John Hart (d. c. 1765)

Hart operated out of Bartholomew Close, 1732-1741, before moving to Poppings’ Court, Fleet Street, 1741-63. He was succeeded in 1764 by Harris Hart (most likely his son) at same address and later at Crane’s Court, where Harris Hart continued into the 1770s.  A total of 74 imprints appear for J. Hart, and 11 for H. Hart.  Hart combined for 38 titles with John Lewis between 1732 and 1754; 19 titles with Ebenezer Gardner; and 5 titles with George Keith. Hart printed 32 titles of Anne Dutton between 1742 and 1761, with Lewis the seller on 24 of the titles. Other writers printed or sold by Hart include John Eaton (1 title, 2 editions), Dennis De Coetlogon (1 title), John Cennick (6 titles, three sold by Lewis), William Cudworth (4 titles), Samuel Richardson (1 titles, 2 editions), Robert Pool Finch (2 titles), John Green, Thomas Hunter, and Robert Hay Drummond.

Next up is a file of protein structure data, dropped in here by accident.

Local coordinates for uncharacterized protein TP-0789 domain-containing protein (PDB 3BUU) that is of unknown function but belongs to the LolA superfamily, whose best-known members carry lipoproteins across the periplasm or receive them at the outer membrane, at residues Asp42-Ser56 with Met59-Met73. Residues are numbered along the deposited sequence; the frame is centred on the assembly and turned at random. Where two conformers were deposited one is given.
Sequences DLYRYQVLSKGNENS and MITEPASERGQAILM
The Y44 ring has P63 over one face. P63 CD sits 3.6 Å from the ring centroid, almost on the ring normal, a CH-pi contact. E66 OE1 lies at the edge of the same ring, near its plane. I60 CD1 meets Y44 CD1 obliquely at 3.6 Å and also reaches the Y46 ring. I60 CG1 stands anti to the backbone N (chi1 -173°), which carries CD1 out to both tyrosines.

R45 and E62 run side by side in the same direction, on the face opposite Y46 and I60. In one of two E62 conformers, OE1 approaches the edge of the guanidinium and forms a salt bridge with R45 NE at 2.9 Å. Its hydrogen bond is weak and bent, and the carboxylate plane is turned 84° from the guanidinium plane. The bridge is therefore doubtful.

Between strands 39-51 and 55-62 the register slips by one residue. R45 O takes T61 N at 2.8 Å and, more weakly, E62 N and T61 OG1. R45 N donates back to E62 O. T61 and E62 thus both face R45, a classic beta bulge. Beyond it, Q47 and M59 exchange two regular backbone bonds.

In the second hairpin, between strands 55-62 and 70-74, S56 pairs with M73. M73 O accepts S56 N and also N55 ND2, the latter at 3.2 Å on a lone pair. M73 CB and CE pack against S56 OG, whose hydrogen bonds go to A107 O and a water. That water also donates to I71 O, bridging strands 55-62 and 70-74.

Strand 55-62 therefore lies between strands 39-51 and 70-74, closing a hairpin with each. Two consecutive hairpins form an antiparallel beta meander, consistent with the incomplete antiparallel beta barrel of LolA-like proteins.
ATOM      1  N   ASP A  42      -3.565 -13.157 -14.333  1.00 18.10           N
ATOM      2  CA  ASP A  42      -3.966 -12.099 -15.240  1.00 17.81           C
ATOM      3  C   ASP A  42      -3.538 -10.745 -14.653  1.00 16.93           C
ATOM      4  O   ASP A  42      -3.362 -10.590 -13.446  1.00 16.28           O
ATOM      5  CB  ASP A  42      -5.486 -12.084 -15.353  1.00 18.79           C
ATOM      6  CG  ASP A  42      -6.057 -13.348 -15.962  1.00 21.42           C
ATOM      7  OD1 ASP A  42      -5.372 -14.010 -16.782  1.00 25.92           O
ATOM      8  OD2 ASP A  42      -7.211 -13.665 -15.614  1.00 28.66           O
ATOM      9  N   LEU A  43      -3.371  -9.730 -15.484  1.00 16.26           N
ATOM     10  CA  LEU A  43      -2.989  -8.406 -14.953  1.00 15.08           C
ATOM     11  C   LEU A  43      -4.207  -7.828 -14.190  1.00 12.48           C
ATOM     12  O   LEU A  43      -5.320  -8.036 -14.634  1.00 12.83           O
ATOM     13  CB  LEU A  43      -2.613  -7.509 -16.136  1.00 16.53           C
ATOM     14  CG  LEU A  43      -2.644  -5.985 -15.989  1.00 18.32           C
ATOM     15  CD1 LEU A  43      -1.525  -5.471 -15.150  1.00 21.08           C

Plomer lists John Hart as working from Bartholomew Close, West Smithfield, and at Popping’s Court, Fleet Street, from 1737 to 1764. However, Hart collaborated with John Lewis in 1732 on an edition of Foxe’s Acts and Monuments and possibly an edition that same year (the title page is undated) of Augustine’s Whole Duty of a Christian, with the latter title page offering specific details about their location in Bartholomew Close: “London : printed and sold by J. Hart next door to the Black Horse, and J. Lewis next door to the White Bear, in Bartholomew-Close, near West-Smithfield.”   Plomer suggests that “sometime before 1746” Hart moved into Popping’s Court, but imprints reveal Hart already working from that location as early as 1741. Plomer also notes that in 1754 Hart printed a title by Anne Dutton for Keith and Lewis, though he seems unaware that he was her sole printer between 1742 and 1762.